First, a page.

On the other hand, consumers prefer to schedule a service appointment, ask a service question, schedule a test drive or request information on current incentives and special offers remotely, without physically visiting a dealership.

Within these areas, many customers would be happy to coordinate via text. In fact, almost 75% of consumers wish more businesses had the ability to communicate via text, and think it’s an effective way to communicate, Cox research indicates.

Even with this in mind, texting as a rule is better in situations that deal with smaller transactions or scheduling. Consumers still want human interaction when closing a deal, whether it’s a new purchase or trade-in.


What is perhaps most appealing about texting is the convenience and rapid response time.

Consumers expect their dealer to respond within a day regardless of method, and the standard for texting is almost instant.

Essentially, the quicker a dealer responds to a text, the better the overall customer experience.

Doing so also conveys to consumers they are a priority. While fast is best, a quick response shouldn’t compromise the quality of the message itself. Typos or poorly structured responses will cost you more than will a slightly delayed response that’s of higher quality.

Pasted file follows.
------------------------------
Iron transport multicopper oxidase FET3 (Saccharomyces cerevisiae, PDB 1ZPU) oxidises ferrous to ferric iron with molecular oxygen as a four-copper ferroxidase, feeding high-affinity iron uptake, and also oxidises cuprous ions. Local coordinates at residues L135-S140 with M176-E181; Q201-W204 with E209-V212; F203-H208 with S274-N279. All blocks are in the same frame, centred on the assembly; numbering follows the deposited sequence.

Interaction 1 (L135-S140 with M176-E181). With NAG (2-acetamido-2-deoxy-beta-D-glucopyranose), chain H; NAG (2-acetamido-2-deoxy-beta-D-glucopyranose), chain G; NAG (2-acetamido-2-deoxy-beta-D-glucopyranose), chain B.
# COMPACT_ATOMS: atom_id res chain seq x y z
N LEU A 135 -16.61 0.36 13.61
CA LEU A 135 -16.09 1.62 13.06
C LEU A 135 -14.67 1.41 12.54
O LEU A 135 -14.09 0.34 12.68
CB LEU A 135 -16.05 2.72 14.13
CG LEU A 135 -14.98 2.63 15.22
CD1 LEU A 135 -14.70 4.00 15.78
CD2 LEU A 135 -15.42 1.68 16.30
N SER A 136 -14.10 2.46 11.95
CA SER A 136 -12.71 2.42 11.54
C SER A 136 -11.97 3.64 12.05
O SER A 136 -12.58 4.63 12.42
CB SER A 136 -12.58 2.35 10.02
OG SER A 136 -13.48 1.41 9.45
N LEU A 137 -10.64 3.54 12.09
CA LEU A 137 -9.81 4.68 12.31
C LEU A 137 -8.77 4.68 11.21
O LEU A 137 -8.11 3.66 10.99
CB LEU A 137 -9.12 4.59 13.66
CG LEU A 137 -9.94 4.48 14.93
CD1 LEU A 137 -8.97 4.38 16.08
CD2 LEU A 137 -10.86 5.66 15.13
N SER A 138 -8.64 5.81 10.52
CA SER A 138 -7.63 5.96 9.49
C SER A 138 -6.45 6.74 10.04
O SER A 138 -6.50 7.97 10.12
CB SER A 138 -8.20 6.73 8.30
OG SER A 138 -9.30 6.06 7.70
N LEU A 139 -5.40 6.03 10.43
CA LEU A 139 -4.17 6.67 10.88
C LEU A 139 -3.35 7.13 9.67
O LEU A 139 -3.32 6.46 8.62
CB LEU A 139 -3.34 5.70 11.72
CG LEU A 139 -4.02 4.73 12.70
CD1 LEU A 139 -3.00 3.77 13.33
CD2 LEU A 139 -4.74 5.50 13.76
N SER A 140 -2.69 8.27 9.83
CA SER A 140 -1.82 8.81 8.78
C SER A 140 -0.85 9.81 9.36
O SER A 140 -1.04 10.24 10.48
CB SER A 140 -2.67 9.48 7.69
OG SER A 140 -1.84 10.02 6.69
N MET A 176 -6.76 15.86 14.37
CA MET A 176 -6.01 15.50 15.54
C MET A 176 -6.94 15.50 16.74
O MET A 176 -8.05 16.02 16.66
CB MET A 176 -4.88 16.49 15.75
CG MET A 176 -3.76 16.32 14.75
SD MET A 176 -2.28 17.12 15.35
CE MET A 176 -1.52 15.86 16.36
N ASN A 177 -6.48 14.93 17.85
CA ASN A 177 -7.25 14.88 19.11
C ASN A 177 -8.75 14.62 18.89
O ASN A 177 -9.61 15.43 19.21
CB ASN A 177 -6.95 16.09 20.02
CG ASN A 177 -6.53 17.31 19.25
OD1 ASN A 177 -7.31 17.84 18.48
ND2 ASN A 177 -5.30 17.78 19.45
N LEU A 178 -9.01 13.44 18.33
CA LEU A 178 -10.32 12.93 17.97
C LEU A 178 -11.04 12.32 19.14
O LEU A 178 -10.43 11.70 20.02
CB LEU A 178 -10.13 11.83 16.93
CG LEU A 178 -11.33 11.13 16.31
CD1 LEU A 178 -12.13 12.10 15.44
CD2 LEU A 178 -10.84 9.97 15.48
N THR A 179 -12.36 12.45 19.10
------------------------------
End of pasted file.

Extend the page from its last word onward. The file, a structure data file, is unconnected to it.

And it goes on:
Most consumers will expect and appreciate a response within an hour, as long as their request isn’t urgent.

Another interesting Cox study finding is that a good portion of consumers think the ability to contact the dealership after business hours is an advantage to text messaging.

While initiating a conventional conversation with a customer outside of office hours isn’t recommended, responding to a request is encouraged and often valued by customers as unique to text. 


Keep in mind the above things – who, what and when – while executing a text marketing strategy. But how is a dealer supposed to even know if a customer likes or dislikes texting?

The essential first step to any texting strategy is to allow customers to opt in and out of texting before a first message lands in their inbox. With three in five customers wanting a more trusting relationship with their dealers, asking permission is essential.  

Texting by no means replaces the need to form a relationship in the first place.

mark vickery.jpg

mark vickery

Texting is a useful tool to help maintain and grow pre-existing relationships that boost customer loyalty. When in doubt, apply the same rules you would while talking to customers onsite to guide text conversations. (Wards Industry Voices contributor Mark Vickery, left)

When done properly, texting can help bridge the gap with modern consumers who are difficult to engage with and who prioritize convenience above all else. 

Mark Vickery is senior director-performance management at VinSolutions, a provider of customer relationship management software.